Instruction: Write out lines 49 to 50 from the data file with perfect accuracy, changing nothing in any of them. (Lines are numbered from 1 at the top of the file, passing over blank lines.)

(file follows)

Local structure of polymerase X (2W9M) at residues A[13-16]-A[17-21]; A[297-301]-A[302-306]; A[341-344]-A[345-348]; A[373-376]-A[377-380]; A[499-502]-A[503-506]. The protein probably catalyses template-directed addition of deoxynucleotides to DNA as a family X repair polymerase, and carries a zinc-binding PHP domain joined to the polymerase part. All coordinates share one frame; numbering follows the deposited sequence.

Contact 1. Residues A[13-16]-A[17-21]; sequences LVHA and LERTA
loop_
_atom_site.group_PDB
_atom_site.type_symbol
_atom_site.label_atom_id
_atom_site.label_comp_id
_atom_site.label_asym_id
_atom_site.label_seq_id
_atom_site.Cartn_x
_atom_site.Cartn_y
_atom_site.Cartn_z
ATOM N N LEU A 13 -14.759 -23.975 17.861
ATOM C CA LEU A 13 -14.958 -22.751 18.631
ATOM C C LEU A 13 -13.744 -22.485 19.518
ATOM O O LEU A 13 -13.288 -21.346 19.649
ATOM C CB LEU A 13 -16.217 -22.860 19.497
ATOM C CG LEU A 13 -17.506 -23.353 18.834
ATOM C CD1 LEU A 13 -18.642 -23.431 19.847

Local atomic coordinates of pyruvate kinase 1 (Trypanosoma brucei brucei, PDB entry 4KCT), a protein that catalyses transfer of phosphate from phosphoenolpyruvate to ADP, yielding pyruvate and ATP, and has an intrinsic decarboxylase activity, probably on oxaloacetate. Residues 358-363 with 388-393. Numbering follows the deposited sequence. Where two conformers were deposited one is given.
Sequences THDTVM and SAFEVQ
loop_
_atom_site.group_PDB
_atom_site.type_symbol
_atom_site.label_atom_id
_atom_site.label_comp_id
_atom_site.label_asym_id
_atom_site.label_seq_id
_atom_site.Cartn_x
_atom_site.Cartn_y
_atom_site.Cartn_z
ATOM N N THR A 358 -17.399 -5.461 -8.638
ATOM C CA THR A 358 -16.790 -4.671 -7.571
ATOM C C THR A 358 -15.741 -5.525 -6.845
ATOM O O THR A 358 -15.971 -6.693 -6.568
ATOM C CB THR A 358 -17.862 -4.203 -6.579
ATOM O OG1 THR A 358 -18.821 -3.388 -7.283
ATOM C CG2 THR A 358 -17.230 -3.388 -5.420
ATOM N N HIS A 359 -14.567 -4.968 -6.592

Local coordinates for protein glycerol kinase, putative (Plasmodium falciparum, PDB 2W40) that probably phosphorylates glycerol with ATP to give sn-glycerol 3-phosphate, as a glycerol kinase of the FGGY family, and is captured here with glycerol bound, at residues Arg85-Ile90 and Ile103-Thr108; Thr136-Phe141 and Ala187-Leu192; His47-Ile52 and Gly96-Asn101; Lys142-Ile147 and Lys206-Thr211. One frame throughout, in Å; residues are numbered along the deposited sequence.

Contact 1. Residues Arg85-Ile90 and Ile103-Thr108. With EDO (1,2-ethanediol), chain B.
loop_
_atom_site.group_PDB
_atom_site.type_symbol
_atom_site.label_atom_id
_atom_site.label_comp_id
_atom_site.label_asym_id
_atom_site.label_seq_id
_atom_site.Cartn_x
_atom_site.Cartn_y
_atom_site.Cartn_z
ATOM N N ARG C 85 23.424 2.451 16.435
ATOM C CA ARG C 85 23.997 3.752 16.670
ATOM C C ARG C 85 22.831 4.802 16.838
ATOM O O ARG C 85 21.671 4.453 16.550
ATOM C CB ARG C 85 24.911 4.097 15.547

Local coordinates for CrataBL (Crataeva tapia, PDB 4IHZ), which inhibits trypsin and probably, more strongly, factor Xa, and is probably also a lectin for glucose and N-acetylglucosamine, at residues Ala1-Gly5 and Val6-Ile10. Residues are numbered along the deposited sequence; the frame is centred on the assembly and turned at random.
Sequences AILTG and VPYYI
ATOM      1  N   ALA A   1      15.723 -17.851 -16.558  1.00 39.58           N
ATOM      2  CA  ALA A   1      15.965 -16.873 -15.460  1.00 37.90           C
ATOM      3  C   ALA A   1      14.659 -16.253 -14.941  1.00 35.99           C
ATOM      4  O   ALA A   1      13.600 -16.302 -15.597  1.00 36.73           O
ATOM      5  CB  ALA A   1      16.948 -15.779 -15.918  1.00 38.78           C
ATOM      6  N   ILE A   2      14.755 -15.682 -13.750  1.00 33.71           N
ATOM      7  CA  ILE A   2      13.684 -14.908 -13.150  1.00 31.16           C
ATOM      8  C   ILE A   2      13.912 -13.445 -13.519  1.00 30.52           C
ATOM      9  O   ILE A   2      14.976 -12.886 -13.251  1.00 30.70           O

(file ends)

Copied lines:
_atom_site.Cartn_x
_atom_site.Cartn_y